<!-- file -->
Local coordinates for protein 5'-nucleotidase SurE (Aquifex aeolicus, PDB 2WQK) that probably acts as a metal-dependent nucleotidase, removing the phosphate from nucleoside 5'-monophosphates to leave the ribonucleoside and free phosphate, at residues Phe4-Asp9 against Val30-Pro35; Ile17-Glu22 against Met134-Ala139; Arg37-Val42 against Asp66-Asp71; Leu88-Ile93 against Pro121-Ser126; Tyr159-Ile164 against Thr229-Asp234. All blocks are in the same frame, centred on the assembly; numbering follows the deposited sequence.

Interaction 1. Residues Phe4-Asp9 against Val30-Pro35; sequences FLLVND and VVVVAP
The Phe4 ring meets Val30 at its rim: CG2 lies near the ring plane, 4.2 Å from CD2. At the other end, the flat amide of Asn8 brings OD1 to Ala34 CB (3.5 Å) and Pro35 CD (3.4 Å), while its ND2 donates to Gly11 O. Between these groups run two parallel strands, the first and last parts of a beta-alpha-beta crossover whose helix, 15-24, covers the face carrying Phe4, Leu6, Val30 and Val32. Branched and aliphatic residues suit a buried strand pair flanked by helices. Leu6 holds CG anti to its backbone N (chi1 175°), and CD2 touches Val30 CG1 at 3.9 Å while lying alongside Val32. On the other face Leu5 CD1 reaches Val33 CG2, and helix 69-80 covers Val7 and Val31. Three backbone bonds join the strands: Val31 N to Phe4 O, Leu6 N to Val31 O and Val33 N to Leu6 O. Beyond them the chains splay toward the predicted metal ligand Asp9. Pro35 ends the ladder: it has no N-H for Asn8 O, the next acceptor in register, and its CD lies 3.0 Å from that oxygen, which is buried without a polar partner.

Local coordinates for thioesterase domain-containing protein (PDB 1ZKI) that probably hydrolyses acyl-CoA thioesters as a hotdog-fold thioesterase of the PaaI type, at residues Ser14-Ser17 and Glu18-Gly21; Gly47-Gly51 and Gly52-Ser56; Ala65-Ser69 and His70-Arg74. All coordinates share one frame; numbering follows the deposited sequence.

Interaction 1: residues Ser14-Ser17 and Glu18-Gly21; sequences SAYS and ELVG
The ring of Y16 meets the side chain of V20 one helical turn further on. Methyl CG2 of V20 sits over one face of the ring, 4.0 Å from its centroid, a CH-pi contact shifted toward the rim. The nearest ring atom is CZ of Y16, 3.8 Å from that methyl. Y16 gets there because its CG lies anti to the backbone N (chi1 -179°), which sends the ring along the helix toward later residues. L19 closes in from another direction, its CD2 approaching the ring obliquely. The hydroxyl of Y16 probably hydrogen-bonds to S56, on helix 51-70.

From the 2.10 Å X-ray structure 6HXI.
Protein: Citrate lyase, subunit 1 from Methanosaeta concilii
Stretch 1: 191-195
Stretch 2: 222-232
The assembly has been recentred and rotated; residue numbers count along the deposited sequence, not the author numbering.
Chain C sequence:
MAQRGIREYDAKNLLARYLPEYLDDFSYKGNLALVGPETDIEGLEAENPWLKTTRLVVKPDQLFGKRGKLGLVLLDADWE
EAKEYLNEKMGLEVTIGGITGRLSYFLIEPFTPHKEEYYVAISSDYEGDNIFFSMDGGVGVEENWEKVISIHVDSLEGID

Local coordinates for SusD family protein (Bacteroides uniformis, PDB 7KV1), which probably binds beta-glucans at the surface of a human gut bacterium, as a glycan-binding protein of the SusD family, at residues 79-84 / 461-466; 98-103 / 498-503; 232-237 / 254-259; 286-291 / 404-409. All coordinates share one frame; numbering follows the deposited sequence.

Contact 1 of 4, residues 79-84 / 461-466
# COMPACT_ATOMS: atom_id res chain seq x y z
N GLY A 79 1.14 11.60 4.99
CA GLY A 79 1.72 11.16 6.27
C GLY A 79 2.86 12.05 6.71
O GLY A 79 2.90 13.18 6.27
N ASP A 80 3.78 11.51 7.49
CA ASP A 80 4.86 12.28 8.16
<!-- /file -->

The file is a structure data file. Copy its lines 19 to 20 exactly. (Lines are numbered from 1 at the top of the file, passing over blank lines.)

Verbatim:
CA GLY A 79 1.72 11.16 6.27
C GLY A 79 2.86 12.05 6.71